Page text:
New Employee Dreads to Go to Work

Question to Ask the Workplace Doctors about working scared: I’m so afraid of making another mistake that I’m dreading going into work. How do I handle this?

I’m a new employee at a company. I’ve only been at for 3 weeks. My boss’ husband is the warehouse manager. I’m still learning and yes making some mistakes. He came up to my desk today and raised his voice at me and swore saying this is ***&^& ridiculous and something better change soon. He’s got me so upset. My boss, who’s his wife, said nothing when he did that. Other people on my floor I’m sure heard it. I enter orders and send them to him to process. I’m so afraid of making another mistake that I’m dreading going into work. How do I handle this?

Signed, Dread Going To Work

Dear Dread Going To Work:

Making mistakes is normal when learning a new job. Being cussed is not normal or acceptable. You have been cussed. That’s enough. You can allow this incident to cause you to walk on eggs and to not make another mistake. Right? Wrong. You will make another mistake and try to hide it from your manager. Right? Wrong. Or you can talk to your friends and family about how your manager lost his temper and raised his voice and swore. Right? Wrong. You can become a walking case of dread, playing and replaying this incident in your head. Right? Wrong. Or you can get nerves of steel and determine that your manager is just like that and you will have to work and worry that you might displease him again. Right? Wrong.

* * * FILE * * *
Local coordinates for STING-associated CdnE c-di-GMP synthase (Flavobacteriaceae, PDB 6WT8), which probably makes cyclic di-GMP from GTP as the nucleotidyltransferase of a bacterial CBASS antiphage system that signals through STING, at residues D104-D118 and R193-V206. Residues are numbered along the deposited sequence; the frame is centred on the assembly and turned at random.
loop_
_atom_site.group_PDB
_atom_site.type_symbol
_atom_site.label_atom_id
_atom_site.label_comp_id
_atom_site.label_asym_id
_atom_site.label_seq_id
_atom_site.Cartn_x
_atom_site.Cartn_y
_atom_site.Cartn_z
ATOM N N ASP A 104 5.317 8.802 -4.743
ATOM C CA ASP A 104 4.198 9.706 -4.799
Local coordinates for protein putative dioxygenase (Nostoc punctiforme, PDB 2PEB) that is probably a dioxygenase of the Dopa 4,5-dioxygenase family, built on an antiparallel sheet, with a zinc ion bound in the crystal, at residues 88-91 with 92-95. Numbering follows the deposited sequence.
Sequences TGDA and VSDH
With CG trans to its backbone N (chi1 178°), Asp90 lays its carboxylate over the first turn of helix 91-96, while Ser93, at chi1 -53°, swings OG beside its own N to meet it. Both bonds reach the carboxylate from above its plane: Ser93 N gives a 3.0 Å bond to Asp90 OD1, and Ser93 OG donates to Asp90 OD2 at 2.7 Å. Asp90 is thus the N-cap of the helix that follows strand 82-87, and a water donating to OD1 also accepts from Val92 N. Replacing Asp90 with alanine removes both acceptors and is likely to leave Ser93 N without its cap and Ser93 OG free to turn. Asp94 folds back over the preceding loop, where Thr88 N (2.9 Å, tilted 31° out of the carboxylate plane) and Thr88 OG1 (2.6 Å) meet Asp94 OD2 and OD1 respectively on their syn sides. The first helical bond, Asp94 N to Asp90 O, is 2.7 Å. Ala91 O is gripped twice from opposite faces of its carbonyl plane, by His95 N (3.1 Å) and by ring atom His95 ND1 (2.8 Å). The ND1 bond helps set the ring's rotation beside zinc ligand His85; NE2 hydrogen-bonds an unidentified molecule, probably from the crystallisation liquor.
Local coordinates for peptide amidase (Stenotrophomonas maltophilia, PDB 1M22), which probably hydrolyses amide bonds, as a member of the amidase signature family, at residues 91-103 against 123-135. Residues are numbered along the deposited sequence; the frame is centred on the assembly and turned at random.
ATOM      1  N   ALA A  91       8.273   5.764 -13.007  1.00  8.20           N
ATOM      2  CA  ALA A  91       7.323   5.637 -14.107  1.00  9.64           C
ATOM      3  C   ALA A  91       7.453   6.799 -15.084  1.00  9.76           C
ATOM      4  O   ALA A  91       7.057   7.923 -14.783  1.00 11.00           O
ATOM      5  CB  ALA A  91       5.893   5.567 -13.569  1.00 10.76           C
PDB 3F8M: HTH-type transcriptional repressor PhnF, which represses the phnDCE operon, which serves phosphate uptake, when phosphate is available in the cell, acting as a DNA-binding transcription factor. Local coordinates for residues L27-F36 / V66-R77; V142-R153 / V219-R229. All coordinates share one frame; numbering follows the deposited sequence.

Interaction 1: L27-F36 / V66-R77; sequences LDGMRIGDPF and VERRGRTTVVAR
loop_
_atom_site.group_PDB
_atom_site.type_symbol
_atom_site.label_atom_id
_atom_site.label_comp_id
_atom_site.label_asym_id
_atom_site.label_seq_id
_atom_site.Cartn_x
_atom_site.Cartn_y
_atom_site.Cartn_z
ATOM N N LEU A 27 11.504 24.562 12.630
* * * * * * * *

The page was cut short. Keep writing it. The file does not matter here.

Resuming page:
There must be a better way, and there is. You have some alternatives. Wait until your manager again explodes over a mistake and be ready with, “Mr. Brown, I have dreaded to come to work since you cussed me out once when I made a mistake a few days after I was hired. I’ve tried since to be extra careful not to make mistakes. Learning how to dance perfectly takes practice. I know you want me to dance perfectly, but please don’t blow up and cussing me. I work better when you help me learn this job well. If I can suit you, fire me, but don’t cuss me again.”

That is too long a speech, isn’t it? But something like this in your own words isn’t too long to say if and when you ask for a few minutes to meet with him now. It could begin with, “Mr. Brown, I know what I did wrong made you mad a few days after I was hired. Am I doing better now? If not, can you train me without loud cussing? I’ve dreaded to come to work since that day. I don’t want to upset you. I just want to do good work and help this warehouse run smoothly. Do you understand what I’m saying?”

Talk about how we talk to each other is too often what we avoid. Rather we worry about how we are talked to and talked about. Talking with your manager about how he talked with you is an opportunity for you to have a frank talk about how you want to learn your job and how you do and don’t want to be talked to. I predict that if you have the courage to do that that he will respect you for that. One such talk might not completely change the swearing habit, and you might need to check in with him soon again to ask how you are doing.

Working together with hands, head, and heart takes and makes big WEGOS. The payoff of a successful job, work group and company hinges of attitude and frequent communication.

William Gorden